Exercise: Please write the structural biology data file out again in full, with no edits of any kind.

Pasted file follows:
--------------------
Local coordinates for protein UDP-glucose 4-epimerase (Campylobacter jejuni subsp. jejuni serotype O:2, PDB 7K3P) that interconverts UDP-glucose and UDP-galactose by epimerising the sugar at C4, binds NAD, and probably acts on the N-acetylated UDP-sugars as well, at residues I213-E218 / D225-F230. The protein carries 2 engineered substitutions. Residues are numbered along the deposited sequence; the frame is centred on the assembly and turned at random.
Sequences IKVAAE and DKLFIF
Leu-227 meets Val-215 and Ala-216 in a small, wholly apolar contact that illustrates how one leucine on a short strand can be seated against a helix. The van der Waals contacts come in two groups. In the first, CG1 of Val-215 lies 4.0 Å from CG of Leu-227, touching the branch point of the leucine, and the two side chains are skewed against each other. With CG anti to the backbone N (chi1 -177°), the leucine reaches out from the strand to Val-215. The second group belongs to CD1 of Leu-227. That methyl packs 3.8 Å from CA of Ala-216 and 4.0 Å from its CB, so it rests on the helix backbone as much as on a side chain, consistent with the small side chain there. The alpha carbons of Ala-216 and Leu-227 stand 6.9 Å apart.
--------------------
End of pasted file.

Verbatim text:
Local coordinates for protein UDP-glucose 4-epimerase (Campylobacter jejuni subsp. jejuni serotype O:2, PDB 7K3P) that interconverts UDP-glucose and UDP-galactose by epimerising the sugar at C4, binds NAD, and probably acts on the N-acetylated UDP-sugars as well, at residues I213-E218 / D225-F230. The protein carries 2 engineered substitutions. Residues are numbered along the deposited sequence; the frame is centred on the assembly and turned at random.
Sequences IKVAAE and DKLFIF
Leu-227 meets Val-215 and Ala-216 in a small, wholly apolar contact that illustrates how one leucine on a short strand can be seated against a helix. The van der Waals contacts come in two groups. In the first, CG1 of Val-215 lies 4.0 Å from CG of Leu-227, touching the branch point of the leucine, and the two side chains are skewed against each other. With CG anti to the backbone N (chi1 -177°), the leucine reaches out from the strand to Val-215. The second group belongs to CD1 of Leu-227. That methyl packs 3.8 Å from CA of Ala-216 and 4.0 Å from its CB, so it rests on the helix backbone as much as on a side chain, consistent with the small side chain there. The alpha carbons of Ala-216 and Leu-227 stand 6.9 Å apart.